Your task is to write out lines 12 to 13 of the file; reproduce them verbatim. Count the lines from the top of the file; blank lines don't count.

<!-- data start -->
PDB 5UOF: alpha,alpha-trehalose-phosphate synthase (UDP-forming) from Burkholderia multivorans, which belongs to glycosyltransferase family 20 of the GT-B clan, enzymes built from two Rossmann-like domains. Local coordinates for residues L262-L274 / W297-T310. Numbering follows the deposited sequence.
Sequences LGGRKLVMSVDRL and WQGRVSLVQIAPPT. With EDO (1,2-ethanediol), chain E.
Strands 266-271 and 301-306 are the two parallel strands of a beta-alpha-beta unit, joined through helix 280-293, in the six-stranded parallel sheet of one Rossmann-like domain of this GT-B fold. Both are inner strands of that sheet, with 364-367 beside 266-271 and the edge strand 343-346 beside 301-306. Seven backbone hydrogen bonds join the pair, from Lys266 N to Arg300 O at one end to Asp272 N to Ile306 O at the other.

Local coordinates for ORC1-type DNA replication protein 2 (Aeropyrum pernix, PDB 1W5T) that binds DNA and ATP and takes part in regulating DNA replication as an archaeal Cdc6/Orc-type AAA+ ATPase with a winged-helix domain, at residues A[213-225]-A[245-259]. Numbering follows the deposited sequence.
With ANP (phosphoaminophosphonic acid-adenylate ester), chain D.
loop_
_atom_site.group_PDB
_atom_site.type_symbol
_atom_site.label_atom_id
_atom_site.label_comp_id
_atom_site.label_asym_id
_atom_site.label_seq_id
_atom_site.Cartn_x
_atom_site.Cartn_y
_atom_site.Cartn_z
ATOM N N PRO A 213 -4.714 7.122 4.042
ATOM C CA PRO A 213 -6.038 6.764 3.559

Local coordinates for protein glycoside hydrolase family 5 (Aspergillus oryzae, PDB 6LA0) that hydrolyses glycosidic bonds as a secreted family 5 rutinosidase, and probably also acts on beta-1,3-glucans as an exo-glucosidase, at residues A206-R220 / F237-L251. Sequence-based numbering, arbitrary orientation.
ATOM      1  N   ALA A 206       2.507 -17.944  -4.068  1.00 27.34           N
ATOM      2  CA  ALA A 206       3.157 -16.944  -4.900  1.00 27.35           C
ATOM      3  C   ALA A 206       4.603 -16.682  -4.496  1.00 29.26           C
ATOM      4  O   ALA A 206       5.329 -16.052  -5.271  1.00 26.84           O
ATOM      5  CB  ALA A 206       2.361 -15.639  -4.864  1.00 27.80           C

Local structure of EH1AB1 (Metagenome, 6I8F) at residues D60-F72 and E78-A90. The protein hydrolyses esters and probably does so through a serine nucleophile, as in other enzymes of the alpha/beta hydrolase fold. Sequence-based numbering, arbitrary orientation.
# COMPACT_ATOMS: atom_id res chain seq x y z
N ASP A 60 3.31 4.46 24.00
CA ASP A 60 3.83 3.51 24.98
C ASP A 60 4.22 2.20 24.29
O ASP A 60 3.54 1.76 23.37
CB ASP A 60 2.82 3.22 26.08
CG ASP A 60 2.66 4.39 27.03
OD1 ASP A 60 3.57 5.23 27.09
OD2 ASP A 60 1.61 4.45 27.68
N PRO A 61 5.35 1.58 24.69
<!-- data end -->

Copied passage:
_atom_site.label_seq_id
_atom_site.Cartn_x